So I had plenty of facts—and I already had characters, with quite a bit of tension between
them. But the problem arose of how to flesh them out. Fiction has its own demands, and
often the facts can’t do the job.

One trick I discovered when I was stumped by a scene – particularly one where I needed
to move the timeline along but the character wouldn’t budge, was to take my character
for a walk. Literally—I would go outside, (to the streets of New York City, where I live)
and start walking. When you are in a city, it is fascinating to watch others walking. They
are walking quickly to get somewhere, usually to work, or hurrying to meet someone, and
you will see how people are set in their ‘inner’ heads. Their closest concerns and thoughts
are just under the surface. Sometimes they seem to be concentrating on a conversation going on within. Each person has a unique ‘inner voice’ – even when alone, they are
talking to themselves all the time.

When I took my characters for a walk, their voices would talk to me from the inside,
which helped me to understand inner motives and point of view. What would Emma
Cunnigham be thinking or worrying about as she hurried about the city, shopping, and
doing household errands? Would she be concerned about the difficult servants, or about
her teenaged daughters? Having been recently widowed, would she be worrying about
how to keep a roof over her head?

As for the defense lawyer, Henry Clinton, what would be going through his head as he
pondered taking on a sensationalist but thankless case, against the wishes of his law
partner? He had a nemesis in the District Attorney and perhaps he wanted to cross swords with him to even out past scores. Was he worried what his beautiful wife, Elisabeth would think? Was he worried that he might lose her respect if he risked everything on this case and failed?

So, taking my characters for a walk is how they became more alive to me. One day,
taking a break from the computer, I went for a walk and reached the corner of Broadway
and 10th St. just a block from my apartment. A sentence popped into my head: “New
York was a walking town, and walking allowed him time to think.” I placed that line
on p. 62. In fact, Dr. Burdell’s service was at Grace Church, which, today, is still at that
spot. I assigned that line to Henry Clinton who was leaving the murdered man’s funeral.
He is heading home to consult his wife about taking on the defense of Emma Cunnngham
– to make a decision that will test them both, and change their lives forever.

(An essay “The Story Behind the Book” can be found in the PS Section at the back of the
paperback and on my website, www.31BondStreet.com)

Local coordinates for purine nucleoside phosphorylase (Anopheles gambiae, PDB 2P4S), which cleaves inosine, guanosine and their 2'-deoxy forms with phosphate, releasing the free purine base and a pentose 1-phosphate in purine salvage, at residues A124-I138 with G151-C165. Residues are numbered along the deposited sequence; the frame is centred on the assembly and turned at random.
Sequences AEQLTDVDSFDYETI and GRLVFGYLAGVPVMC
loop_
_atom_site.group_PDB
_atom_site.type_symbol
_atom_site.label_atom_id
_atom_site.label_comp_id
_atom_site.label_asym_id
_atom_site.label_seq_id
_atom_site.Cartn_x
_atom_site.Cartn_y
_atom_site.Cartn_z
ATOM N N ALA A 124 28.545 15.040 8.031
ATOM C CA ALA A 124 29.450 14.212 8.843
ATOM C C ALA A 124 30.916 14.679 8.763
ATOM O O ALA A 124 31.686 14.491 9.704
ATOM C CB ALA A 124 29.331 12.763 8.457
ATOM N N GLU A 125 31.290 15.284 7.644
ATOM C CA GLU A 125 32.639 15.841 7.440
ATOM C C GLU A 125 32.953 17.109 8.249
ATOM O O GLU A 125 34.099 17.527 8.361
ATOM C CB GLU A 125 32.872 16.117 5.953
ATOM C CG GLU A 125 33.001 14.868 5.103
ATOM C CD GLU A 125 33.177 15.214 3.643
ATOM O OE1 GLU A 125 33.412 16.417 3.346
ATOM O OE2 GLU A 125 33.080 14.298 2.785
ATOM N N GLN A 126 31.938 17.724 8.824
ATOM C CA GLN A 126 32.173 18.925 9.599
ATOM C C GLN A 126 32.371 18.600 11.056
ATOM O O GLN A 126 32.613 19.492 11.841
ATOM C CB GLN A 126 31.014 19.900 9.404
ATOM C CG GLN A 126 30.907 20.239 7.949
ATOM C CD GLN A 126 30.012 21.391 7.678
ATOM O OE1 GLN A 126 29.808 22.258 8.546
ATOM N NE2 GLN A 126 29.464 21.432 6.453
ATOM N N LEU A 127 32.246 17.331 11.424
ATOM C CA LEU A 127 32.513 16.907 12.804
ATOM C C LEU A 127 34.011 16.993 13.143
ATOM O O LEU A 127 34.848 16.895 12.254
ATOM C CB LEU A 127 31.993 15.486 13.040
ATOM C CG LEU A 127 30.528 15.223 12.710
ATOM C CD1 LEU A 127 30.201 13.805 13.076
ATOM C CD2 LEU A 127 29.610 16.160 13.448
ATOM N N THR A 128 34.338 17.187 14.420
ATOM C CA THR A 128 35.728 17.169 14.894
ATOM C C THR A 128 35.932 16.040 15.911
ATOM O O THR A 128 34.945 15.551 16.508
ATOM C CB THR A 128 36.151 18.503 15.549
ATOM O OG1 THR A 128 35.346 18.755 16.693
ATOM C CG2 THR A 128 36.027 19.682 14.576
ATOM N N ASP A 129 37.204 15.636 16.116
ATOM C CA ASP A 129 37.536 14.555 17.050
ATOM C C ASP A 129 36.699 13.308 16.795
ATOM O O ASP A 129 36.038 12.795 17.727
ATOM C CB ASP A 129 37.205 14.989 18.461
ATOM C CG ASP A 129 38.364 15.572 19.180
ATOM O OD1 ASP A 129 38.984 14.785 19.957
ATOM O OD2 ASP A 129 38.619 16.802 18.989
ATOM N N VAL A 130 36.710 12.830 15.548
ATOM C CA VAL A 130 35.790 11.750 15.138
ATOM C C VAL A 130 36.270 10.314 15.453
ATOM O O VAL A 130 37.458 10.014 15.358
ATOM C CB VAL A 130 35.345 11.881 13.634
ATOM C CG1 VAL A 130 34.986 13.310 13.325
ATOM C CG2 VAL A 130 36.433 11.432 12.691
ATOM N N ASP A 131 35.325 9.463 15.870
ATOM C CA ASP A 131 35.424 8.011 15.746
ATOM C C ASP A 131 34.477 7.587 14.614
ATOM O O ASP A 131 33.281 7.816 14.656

Check out the book trailer:




About the Author Ellen Horan:


Ellen Horan has worked as a studio artist and as a photo editor for magazines and books in New York City. She currently lives in downtown Manhattan, the setting of her first novel, 31 Bond Street.

Find out more about Ellen and 31 Bond Street at her website. Add Ellen as a friend on Facebook.







Mailbox Monday- March 28








Mailbox Monday~ 
is hosted by Laura at I'm Booking It during the month of March
We share what books that we found in our mailboxes last week.


MAILBOX MONDAY
Mailbox Monday is the gathering place for readers to share the books that came into their house last week. (Library books don’t count, but eBooks & audiobooks do). Warning: Mailbox Monday can lead to envy, toppling TBR piles and humongous wish lists!

Mailbox Monday was created by Marcia at The Printed Page, who graciously hosted it for a long, long time, before turning it into a touring meme (details here).



Russian Winter: A NovelDreams of Joy: A NovelSecret Daughter: A Novel


Russian Winter by Daphne Kalotay  for a TLC Book Tour from Harper Perennial

Dreams of Joy by Lisa See from Random House

Secret Daughter by Shilpi Somaya Gowda from Harper Collins



Friday, March 25, 2011

Monday, March 21, 2011

Review: Flavors by Emily Sue Harvey






Title: Flavors




Emily Sue Harvey’s first novel, Song of Renewal, was praised by New York Times bestselling author Jill Marie Landis as “an uplifting, heartwarming story,” by bestselling author Kay Allenbaugh as a work that will “linger in the memory long after readers put it aside,” and by Coffee Time Romance as “a must-read book for anyone doing a little soul searching.” New York Times bestselling author Steve Berry said, “It captures your attention, and whets your appetite for more,” while Peeking between the Pages called it “quite simply a beautiful book.”

Now, in Flavors, this master storyteller of the human heart sweeps us along with twelve-year-old Sadie Ann Melton as she enters a life-altering season. The summer of 1950 will change everything for her. For in that summer, she will embark on an odyssey at once heartbreakingly tender and crushingly brutal. At times, she will experience more darkness than she has ever witnessed before. At others, she will thrill to lightness and joy she never imagined. By summer’s end, the Melton women in Sadie’s journey – loving her, coaxing her, and commanding her – will help shape her into the woman she becomes. And they will expose Sadie to all of the flavors of life as she savors the world that she brings into being.